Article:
To emerge in the best way possible from the Covid-19 pandemic requires us to understand the nature of the economic crisis. Our slowdown has arisen from deliberately-introduced frictions in human interaction at local, regional and international levels. While people remain able to trade in many kinds of goods, commodities, and some services (for example delivery), they are impeded from trading in things that require physical closeness to others or to objects and surfaces that others have touched.
In many countries, businesses that involve physical proximity – such as pubs and galleries – are shut down by edict, and their workers are asked to isolate in their homes. But such introduced frictions go well beyond shuttering business. We can sell our houses and buy classic cars with the proceeds, but inspecting homes or cars in person is now difficult, so we lose the crucial added value of salesmanship. We are able to give online lectures, but face-to-face lectures and tutorials are generally banned, suppressing the value added of live performance by charismatic speakers.
Access to public transport is restricted, making workers’ journeys from home to their job more expensive. In some cities, authorities allow robots to deliver goods and ban delivery by humans. Public auctions are banned but online auctions are not, shutting down specific labour of highly talented auctioneers who have mastered the art of selling. Executives are no longer able to travel internationally to strike the “deal of the century”, which requires sustained proximate interaction with counterparts. Successful managers who have honed their interpersonal skills are unable to manage large teams in person.
The only real exit strategy available to us is based on a fundamental principle of economics: we trade our way out.
At the international level, most human mobility has been halted. In some countries this has occurred at a regional level, too. This has occurred even while the ability to trade in most goods and commodities has been retained locally and internationally. Restrictions on human mobility and interaction will be tightened and eased by medical authorities as time goes by, depending on infection data. While this happens, there will be goods, commodities and services that can be traded without hindrance by health restrictions.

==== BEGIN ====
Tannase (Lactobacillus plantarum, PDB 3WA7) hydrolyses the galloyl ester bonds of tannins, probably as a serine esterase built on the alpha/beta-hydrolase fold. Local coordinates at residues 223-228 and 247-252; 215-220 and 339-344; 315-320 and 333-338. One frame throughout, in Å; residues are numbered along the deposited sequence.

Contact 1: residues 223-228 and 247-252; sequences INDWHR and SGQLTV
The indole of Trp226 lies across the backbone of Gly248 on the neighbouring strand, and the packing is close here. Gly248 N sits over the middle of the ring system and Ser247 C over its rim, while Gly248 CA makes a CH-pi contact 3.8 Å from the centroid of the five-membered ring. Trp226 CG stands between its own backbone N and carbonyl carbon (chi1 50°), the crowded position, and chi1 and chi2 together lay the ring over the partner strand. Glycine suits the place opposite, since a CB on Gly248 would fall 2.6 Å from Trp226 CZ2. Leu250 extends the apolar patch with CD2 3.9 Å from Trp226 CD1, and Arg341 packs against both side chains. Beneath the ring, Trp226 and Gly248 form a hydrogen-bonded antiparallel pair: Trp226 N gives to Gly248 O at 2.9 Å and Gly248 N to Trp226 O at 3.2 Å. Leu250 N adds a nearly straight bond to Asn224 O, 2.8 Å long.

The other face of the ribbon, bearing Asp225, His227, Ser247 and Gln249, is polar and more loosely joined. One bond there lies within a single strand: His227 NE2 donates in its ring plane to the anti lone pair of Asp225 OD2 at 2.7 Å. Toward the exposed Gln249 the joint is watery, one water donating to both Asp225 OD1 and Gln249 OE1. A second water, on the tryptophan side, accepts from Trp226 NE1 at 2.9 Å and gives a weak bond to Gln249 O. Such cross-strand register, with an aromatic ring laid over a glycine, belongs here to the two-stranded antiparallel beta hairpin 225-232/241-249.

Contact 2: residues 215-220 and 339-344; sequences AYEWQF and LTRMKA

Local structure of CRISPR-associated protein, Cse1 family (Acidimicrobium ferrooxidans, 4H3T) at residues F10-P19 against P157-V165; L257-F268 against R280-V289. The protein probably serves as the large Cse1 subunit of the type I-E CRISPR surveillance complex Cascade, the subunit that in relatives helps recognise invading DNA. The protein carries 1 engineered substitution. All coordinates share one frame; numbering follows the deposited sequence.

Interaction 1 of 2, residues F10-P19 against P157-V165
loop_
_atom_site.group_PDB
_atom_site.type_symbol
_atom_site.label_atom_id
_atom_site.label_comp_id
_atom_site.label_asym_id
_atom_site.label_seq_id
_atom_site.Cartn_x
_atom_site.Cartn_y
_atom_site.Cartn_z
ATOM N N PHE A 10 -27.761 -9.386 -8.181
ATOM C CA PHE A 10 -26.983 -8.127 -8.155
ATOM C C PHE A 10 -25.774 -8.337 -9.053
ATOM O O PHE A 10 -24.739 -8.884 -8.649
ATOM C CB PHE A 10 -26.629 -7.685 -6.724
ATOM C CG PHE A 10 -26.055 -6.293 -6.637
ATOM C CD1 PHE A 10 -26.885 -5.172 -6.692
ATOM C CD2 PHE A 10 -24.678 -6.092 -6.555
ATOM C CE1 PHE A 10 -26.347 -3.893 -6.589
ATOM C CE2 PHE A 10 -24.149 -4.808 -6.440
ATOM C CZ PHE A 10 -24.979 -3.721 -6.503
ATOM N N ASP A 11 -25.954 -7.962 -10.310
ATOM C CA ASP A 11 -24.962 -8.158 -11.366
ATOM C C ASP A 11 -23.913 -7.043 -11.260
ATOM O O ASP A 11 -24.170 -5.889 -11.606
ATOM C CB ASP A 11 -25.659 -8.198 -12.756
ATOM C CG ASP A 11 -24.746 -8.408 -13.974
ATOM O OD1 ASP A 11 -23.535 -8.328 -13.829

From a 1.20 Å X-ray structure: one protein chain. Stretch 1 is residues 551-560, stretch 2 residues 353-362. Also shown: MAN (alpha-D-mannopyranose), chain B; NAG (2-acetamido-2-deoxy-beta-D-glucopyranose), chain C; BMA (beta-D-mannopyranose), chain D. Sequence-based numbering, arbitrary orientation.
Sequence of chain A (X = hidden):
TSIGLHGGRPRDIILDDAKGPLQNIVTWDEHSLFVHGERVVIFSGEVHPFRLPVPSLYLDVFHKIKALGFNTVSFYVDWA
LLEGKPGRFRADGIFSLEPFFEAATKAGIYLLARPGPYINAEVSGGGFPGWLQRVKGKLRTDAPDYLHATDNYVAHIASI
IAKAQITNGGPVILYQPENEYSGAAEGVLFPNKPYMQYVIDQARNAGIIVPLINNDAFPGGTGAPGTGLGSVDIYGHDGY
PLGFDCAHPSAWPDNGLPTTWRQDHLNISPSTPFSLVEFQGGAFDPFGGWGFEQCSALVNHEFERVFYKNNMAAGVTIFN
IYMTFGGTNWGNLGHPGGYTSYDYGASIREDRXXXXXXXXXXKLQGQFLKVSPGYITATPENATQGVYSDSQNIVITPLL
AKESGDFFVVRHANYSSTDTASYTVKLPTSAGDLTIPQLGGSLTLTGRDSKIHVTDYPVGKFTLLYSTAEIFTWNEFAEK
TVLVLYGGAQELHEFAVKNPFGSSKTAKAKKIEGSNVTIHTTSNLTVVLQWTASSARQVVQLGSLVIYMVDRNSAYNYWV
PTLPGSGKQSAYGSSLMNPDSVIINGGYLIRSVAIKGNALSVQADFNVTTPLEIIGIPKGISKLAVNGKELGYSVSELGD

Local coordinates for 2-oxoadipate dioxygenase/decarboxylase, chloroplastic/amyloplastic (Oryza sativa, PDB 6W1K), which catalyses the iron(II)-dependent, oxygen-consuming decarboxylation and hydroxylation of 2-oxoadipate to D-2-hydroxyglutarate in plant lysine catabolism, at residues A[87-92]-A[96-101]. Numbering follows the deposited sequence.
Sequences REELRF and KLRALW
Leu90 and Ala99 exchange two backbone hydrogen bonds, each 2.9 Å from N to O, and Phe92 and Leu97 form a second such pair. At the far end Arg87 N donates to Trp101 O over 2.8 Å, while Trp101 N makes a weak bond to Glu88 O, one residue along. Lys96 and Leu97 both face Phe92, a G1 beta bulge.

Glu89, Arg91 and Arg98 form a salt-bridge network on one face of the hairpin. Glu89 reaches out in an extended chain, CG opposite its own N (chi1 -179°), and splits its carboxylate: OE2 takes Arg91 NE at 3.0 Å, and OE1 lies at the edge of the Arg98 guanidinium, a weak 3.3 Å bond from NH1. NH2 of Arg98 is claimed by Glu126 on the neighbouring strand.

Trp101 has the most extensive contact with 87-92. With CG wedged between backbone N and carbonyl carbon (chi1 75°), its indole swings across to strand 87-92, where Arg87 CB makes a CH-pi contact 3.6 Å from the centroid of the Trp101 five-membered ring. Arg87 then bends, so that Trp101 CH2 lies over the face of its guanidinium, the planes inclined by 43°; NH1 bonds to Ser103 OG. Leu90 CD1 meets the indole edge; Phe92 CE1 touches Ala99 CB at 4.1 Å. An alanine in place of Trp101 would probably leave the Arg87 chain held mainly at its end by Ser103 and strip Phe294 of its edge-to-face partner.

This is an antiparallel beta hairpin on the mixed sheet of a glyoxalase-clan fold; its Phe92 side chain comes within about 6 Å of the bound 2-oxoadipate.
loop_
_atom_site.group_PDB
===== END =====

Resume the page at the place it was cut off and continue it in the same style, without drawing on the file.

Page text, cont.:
The only real exit strategy available to us is based on a fundamental principle of economics: we trade our way out. We should remove all barriers to trade in the goods and services that are not affected by the cycles of health restrictions. Free trade in unrestricted activities and goods at local, regional and international levels is essential.
Now is the worst time possible for trade wars and protectionism, either within or between countries. This is no time for trade barriers or preferential subsidies for local producers. It is time for governments around the world to take a hard look at industries that can export despite health restrictions, and remove all barriers to such activity.
If people are unable to travel from one city to another, even in the same country, then governments should encourage free trade between the cities by providing cheap trade infrastructure. Countries such as Australia should encourage the export of food, and in return they can import ventilators and trucks. Now is the worst time for failed notions of self-sufficiency, food security and import substitution by means of subsidies for local producers. Trade barriers are a sure way of achieving a prolonged recession.
In short, governments which are spending trillions of dollars fighting the economic effects of the public health lockdowns should be building trade infrastructure between their cities and connecting them to the rest of the world. Improve ports and airports, even though they may presently be empty. Improve rail for the transport of goods. Improve and widen roads between major cities to benefit truck traffic.
And finally, be aware that trade protectionists will sabotage our economic recovery using any excuse they can, including false claims about health effects and the public interest. They will see the pandemic as an opportunity to distort trade to their advantage.